But here is something I just discovered - cranberry pie! It is absolutely incredible. It tastes like Christmas. It reminds me of something I can't put my finger on. My best friend Lora likes it, and she doesn't like fruit in general (yes, weird). Ok, so it's not pretty - I am not that great at making pretty pies, in fact I hate making pie crust so this is just store-bought crust. But inside that ugly shell is pure cinnamony cranberry deliciousness. It calls for cinnamon sticks, which you'd think would be annoying to pick out, but it's actually fun because they taste so wonderful all soaked with sweet cranberry juices.


I have no idea where I got this recipe - I found it on a card, in my handwriting, in my recipe box and I thought it was the one Lora gave me, but when I was telling her about how I'd made it, we quickly realized it's not the same recipe at all!  Anyway, I think her recipe was some kind of family secret, so it's probably better that I don't publish it on my blog... This one is pretty basic.

8 cups fresh cranberries (or frozen, chopped)
2.5 cups sugar
1/3 cup tapioca
1/2 tsp salt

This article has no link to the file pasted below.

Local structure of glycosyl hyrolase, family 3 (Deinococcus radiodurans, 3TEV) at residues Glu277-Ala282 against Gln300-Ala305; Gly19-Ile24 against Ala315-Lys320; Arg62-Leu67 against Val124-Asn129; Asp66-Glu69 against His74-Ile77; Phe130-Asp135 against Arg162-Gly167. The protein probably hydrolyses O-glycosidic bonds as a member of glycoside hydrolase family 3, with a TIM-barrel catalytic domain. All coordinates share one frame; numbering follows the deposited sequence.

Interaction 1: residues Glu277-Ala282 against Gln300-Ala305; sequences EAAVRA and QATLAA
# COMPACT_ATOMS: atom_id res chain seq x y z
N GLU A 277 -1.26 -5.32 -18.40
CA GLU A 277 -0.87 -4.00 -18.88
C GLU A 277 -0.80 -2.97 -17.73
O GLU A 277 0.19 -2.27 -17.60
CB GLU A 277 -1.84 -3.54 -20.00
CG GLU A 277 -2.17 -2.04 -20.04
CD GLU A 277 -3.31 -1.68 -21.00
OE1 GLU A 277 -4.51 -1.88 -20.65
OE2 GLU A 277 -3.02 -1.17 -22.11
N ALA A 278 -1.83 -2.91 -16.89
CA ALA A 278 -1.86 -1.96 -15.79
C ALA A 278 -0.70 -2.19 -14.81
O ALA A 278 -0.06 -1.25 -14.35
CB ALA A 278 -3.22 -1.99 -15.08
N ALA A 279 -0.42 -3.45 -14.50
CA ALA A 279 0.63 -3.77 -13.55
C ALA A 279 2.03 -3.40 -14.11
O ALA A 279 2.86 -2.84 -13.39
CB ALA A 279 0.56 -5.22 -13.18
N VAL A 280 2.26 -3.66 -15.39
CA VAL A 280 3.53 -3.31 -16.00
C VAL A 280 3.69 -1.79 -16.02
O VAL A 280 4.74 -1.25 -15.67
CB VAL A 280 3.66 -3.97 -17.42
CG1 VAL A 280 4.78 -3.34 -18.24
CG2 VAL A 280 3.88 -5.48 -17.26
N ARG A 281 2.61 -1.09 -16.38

1/4 cup molasses
3 cinnamon sticks

Mix all but the cinnamon sticks in a large bowl. I used a potato masher to crush them all together, but you could probably just chop the cranberries coarsely first and then mix it all together. Pour into the bottom crust, then tuck the cinnamon sticks in. Put on the top crust (lattice is recommended but I didn't have the patience). Bake at 400 for 60 minutes.

For thickening, I used pearl tapioca, which you can actually see in the photo if you look closely. I don't know whether mine was instant or regular, but instant tapioca or tapioca starch is best. You can also grind up the pearls in a clean coffee grinder or food processor to make tapioca starch.

I'm going to have to buy some more cranberries!
 

Tuesday, November 24, 2009

Go Greens!

Cooking greens, like kale or broccoli greens (I just recently discovered these are edible!) are something I pretty much never even heard of until I was about 25. And I didn't figure out how to make them so they really taste good until several years later.  Lots of people have never tried them, and many others have not had them done well.

As I said before, I am not a vegetarian.... Recently our friends Nate and Laura gave us the Gift of Meat - 1/4 of a cow!! So we were pretty excited to cook up some steaks this weekend. But you know how when you order steak at a restaurant, it comes with a mountain of mashed potatoes and this pathetic little pile of steamed or fried zucchini, green beans and carrots? That's just sad. What you really need to go along with a big juicy steak is the big strong flavor of a garlicky heap of greens!